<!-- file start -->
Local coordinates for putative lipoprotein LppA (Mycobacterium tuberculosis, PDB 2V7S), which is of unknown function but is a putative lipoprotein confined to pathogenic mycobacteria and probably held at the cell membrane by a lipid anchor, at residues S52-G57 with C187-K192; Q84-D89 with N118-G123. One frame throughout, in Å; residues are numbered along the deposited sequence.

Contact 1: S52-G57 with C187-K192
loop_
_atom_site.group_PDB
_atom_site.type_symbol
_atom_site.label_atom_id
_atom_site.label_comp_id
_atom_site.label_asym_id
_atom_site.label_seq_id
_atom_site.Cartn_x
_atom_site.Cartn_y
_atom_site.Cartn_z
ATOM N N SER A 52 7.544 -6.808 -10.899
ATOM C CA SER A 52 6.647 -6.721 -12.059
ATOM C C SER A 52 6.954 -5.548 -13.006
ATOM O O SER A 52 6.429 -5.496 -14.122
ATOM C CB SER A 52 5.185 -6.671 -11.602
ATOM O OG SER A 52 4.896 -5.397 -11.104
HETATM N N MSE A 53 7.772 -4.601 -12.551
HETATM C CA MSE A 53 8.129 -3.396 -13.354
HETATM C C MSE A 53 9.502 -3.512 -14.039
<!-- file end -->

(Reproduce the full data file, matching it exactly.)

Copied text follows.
Local coordinates for putative lipoprotein LppA (Mycobacterium tuberculosis, PDB 2V7S), which is of unknown function but is a putative lipoprotein confined to pathogenic mycobacteria and probably held at the cell membrane by a lipid anchor, at residues S52-G57 with C187-K192; Q84-D89 with N118-G123. One frame throughout, in Å; residues are numbered along the deposited sequence.

Contact 1: S52-G57 with C187-K192
loop_
_atom_site.group_PDB
_atom_site.type_symbol
_atom_site.label_atom_id
_atom_site.label_comp_id
_atom_site.label_asym_id
_atom_site.label_seq_id
_atom_site.Cartn_x
_atom_site.Cartn_y
_atom_site.Cartn_z
ATOM N N SER A 52 7.544 -6.808 -10.899
ATOM C CA SER A 52 6.647 -6.721 -12.059
ATOM C C SER A 52 6.954 -5.548 -13.006
ATOM O O SER A 52 6.429 -5.496 -14.122
ATOM C CB SER A 52 5.185 -6.671 -11.602
ATOM O OG SER A 52 4.896 -5.397 -11.104
HETATM N N MSE A 53 7.772 -4.601 -12.551
HETATM C CA MSE A 53 8.129 -3.396 -13.354
HETATM C C MSE A 53 9.502 -3.512 -14.039